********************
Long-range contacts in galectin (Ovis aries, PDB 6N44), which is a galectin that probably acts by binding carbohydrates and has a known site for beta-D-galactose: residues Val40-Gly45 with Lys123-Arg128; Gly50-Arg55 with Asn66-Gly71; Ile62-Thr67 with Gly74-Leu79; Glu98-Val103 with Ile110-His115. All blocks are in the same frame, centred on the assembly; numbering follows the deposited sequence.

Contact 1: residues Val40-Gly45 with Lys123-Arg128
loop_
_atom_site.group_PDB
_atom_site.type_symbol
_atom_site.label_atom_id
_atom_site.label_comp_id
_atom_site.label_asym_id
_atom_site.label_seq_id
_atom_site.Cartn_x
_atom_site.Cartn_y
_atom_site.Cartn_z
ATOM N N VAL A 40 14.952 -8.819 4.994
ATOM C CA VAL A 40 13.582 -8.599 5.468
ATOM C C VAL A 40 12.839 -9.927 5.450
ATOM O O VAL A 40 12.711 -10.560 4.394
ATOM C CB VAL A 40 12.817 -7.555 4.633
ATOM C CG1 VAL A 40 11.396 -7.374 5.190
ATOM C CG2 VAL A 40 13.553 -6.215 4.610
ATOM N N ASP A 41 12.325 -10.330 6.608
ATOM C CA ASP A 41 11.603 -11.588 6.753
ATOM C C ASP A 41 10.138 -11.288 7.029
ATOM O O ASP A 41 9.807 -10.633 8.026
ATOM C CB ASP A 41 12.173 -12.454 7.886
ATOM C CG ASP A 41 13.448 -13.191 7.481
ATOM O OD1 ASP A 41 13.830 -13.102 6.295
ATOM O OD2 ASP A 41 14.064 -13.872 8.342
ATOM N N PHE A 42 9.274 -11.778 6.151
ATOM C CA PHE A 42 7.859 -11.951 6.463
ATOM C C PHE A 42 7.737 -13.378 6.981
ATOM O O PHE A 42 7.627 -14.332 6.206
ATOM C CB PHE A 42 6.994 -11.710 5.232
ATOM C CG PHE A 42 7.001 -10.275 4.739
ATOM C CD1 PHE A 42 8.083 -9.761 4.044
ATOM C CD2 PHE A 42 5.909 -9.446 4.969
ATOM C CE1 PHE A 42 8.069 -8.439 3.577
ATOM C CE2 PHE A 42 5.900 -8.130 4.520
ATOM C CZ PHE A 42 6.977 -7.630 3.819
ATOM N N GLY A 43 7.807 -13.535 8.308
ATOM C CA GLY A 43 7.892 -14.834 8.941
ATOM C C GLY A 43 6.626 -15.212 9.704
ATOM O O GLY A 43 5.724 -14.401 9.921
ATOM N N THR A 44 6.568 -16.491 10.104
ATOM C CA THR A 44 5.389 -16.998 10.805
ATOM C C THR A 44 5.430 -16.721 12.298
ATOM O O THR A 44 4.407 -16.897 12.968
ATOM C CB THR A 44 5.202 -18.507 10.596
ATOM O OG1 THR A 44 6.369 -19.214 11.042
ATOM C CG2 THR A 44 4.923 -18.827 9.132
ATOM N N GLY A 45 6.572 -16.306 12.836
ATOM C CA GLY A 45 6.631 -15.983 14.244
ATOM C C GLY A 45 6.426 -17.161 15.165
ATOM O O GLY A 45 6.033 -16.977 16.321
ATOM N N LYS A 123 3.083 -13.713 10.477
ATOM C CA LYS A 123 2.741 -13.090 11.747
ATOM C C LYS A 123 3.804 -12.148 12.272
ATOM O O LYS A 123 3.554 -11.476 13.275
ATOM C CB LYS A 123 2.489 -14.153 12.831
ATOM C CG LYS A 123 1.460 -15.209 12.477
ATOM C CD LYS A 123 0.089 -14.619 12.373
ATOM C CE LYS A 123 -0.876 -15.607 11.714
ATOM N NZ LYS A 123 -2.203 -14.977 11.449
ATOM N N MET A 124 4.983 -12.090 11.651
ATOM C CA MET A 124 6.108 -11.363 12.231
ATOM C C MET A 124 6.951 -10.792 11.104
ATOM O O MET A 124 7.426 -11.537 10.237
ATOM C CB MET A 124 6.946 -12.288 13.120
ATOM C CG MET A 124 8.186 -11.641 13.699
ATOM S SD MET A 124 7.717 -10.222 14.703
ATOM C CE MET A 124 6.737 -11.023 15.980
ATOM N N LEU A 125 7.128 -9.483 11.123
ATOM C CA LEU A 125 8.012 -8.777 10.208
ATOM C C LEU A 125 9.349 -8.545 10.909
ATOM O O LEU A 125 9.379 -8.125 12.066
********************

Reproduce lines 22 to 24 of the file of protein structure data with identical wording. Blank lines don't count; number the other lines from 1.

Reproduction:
ATOM C C ASP A 41 10.138 -11.288 7.029
ATOM O O ASP A 41 9.807 -10.633 8.026
ATOM C CB ASP A 41 12.173 -12.454 7.886